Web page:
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The holidays are always a time for sales. This year, many retailers are gearing up for a particularly promotional environment. Peak season is arriving at a time of elevated inflation, leaving many brands and retailers battling for dwindling discretionary dollars.
Against this backdrop, Google is rolling out new features to the shopping experience in the coming weeks that are designed to make it easier for shoppers to find holiday deals.
Here’s a look:
New labels for coupons and promotions will make discounts newly prominent, Google said. In particular, a new badge that advertises a deal will display in search. It will show a "Special Offer" in the top left corner of a search listing. This adds the ability to view specific promotions to the existing markers for sales and price drops.
Coupon clipping will allow consumers to easily copy and paste promo codes directly from a product listing when they are ready to buy at checkout.
Deal comparison displays results in search that show available deals for a specific item. Google uses the example of search for “puffer coat.” Google search will show “a side-by-side comparison of available puffer coat deals right in your results,” the company said.
Price insights will also be added to search results, providing a way to see how one merchants’ prices compare to another, and whether it is low, high or typical for a product.
More shopping upgrades
These are the latest recent shopping additions from Google. In recent weeks, the company has shared the following updates:
- Launched new search featuresthat integrate shopping with the main search experience, and make results more visible, including on desktop.
- Shared insights and tools to help merchants get ready for the holidays.
- Expanded enhanced ecommerce experiences to more ecommerce sites.
- Upgraded shopping ads to create a more visual experience.
- Rolled out new measurement toolsto determine the impact of free listings.
Trending in Shopper Experience
Labor disputes on the West Coast could cause further disruption heading into peak season.
When the first half of 2023 is complete, imports are expected to dip 22% below last year.
That’s according to new data from the Global Port Tracker, which is compiled monthly by the National Retail Federation and Hackett Associates.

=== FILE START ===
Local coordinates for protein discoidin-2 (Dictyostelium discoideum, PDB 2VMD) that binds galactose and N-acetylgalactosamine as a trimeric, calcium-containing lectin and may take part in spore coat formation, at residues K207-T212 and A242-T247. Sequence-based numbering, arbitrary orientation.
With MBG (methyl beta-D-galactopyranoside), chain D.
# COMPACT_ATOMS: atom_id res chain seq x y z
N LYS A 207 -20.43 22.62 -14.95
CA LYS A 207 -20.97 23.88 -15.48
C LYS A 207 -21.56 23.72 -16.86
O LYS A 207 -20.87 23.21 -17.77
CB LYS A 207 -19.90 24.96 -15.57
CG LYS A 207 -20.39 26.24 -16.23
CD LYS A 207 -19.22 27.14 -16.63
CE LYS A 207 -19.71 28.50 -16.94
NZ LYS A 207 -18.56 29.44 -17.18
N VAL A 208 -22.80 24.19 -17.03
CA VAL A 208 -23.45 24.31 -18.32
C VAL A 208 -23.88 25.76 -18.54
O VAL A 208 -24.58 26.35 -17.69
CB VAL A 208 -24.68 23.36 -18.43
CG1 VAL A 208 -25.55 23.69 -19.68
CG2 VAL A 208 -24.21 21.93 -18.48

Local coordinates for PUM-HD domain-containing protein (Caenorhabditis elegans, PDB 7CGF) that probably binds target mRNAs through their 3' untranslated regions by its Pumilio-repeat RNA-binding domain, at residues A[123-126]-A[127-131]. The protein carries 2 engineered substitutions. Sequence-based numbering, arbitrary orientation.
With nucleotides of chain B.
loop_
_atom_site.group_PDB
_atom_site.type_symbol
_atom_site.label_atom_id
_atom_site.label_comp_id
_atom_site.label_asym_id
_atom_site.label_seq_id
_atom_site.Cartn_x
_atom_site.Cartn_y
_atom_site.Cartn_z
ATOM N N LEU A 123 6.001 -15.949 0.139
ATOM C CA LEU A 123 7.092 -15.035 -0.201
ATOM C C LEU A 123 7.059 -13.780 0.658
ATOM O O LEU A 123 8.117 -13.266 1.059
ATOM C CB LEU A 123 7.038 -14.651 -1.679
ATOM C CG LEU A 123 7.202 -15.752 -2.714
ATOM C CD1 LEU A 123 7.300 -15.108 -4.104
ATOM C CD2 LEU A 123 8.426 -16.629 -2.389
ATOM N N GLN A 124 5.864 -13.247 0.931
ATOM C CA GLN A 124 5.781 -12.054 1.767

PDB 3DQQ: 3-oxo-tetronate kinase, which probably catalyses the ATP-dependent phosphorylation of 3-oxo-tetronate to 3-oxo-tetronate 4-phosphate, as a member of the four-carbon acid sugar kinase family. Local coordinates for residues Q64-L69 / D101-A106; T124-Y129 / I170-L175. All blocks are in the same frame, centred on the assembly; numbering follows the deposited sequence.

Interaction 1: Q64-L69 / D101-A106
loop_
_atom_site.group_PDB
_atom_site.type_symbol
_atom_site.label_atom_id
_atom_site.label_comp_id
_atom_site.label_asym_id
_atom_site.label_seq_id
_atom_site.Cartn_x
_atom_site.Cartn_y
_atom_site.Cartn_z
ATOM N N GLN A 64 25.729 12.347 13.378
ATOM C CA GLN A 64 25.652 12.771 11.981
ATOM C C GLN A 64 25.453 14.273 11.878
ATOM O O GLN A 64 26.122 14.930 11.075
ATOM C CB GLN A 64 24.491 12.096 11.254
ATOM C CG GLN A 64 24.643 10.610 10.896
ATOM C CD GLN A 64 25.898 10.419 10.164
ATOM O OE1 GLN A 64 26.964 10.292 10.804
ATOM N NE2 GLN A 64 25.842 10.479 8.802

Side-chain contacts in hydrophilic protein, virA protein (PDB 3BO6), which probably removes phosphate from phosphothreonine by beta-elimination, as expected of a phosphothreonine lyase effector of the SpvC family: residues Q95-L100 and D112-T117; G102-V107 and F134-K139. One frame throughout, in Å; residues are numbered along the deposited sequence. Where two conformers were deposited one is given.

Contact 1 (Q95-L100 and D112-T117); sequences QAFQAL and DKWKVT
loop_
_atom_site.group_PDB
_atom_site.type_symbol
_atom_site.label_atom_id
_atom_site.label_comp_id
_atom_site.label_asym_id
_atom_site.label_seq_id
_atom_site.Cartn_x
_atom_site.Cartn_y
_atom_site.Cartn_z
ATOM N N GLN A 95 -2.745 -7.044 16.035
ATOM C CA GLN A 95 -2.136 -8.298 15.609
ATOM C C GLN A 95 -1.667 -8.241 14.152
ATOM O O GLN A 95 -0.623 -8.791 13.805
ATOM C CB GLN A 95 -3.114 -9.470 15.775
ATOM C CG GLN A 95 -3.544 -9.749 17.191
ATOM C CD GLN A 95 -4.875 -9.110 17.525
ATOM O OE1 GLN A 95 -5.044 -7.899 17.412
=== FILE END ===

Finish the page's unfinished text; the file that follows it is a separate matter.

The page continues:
The decline has been building over the entire year, as imports dipped in the winter. With the spring, volume started to rebound. In April, the major ports handled 1.78 million Twenty-Foot Equivalent Units. That was an increase of 9.6% from March. Still it was a decline of 21.3% year over year – reflecting the record cargo hauled in over the spike in consumer demand of 2021 and the inventory glut 2022.
In 2023, consumer spending is remaining resilient with in a strong job market, despite the collision of inflation and interest rates. The economy remains different from pre-pandemic days, but shipping volumes are beginning to once again resemble the time before COVID-19.
“Economists and shipping lines increasingly wonder why the decline in container import demand is so much at odds with continuous growth in consumer demand,” said Hackett Associates Founder Ben Hackett, in a statement. “Import container shipments have returned the pre-pandemic levels seen in 2019 and appear likely to stay there for a while.”
Retailers and logistics professionals alike are looking to the second half of the year for a potential upswing. Peak shipping season occurs in the summer, which is in preparation for peak shopping season over the holidays.
Yet disruption could occur on the West Coast if labor issues can’t be settled. This week, ports from Los Angeles to Seattle reported closures and slowdowns as ongoing union disputes boil over, CNBC reported. NRF called on the Biden administration to intervene.
“Cargo volume is lower than last year but retailers are entering the busiest shipping season of the year bringing in holiday merchandise. The last thing retailers and other shippers need is ongoing disruption at the ports,” aid NRF Vice President for Supply Chain and Customs Policy Jonathan Gold said. “If labor and management can’t reach agreement and operate smoothly and efficiently, retailers will have no choice but to continue to take their cargo to East Coast and Gulf Coast gateways. We continue to urge the administration to step in and help the parties reach an agreement and end the disruptions so operations can return to normal. We’ve had enough unavoidable supply chain issues the past two years. This is not the time for one that can be avoided.”